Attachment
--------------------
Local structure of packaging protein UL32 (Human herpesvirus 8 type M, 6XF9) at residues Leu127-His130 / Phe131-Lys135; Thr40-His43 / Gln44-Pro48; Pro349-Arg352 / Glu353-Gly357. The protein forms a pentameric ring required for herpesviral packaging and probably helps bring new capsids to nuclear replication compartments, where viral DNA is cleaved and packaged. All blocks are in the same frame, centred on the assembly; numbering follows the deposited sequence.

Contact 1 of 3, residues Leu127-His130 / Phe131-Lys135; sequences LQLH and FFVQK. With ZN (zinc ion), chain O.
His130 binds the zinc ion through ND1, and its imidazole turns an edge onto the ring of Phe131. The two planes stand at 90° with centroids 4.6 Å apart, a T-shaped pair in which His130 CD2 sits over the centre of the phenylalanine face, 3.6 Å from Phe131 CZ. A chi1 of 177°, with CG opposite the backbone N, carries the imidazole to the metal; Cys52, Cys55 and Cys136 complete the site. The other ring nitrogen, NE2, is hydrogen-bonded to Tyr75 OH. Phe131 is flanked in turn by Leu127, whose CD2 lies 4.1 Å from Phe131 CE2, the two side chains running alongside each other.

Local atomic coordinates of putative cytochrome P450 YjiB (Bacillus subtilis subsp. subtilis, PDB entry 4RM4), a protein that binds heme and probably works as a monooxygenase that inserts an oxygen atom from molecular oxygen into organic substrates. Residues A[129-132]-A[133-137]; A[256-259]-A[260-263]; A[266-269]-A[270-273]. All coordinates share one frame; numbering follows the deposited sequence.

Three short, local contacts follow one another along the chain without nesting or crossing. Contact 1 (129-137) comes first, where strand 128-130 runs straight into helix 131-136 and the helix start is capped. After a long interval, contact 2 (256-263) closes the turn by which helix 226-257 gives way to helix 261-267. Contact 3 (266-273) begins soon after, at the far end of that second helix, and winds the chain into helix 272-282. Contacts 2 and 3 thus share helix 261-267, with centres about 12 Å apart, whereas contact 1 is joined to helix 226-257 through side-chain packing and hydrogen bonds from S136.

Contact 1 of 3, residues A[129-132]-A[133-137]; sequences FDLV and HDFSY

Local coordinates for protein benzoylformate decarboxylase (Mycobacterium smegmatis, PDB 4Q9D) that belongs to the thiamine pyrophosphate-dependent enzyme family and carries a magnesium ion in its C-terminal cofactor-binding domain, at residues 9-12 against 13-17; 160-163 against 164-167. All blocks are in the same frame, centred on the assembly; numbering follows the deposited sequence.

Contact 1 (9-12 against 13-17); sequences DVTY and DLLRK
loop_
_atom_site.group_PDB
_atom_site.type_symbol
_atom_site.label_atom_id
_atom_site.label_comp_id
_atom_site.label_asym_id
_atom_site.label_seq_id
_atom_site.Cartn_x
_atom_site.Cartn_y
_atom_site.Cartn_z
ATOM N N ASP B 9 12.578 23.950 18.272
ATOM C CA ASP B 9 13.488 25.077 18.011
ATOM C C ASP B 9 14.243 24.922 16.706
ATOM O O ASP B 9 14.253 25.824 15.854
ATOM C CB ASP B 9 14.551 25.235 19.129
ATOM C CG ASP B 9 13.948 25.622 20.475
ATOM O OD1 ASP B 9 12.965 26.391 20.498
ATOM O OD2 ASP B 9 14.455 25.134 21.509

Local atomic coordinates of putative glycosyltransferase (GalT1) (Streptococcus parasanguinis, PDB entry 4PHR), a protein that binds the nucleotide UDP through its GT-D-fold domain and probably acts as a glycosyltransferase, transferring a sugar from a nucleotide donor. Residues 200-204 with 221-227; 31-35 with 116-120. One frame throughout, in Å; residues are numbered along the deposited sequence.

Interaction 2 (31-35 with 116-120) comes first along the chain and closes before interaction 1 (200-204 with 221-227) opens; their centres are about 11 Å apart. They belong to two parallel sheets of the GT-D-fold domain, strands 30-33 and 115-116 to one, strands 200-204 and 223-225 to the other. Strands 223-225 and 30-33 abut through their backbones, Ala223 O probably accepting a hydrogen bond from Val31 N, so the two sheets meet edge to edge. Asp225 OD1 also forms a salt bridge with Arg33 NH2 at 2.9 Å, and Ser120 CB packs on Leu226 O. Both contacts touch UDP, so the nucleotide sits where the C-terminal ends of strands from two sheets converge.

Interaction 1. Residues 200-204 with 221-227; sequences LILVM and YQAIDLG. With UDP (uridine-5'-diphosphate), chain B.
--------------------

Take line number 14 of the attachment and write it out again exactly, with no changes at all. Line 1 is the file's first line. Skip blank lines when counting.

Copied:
_atom_site.label_asym_id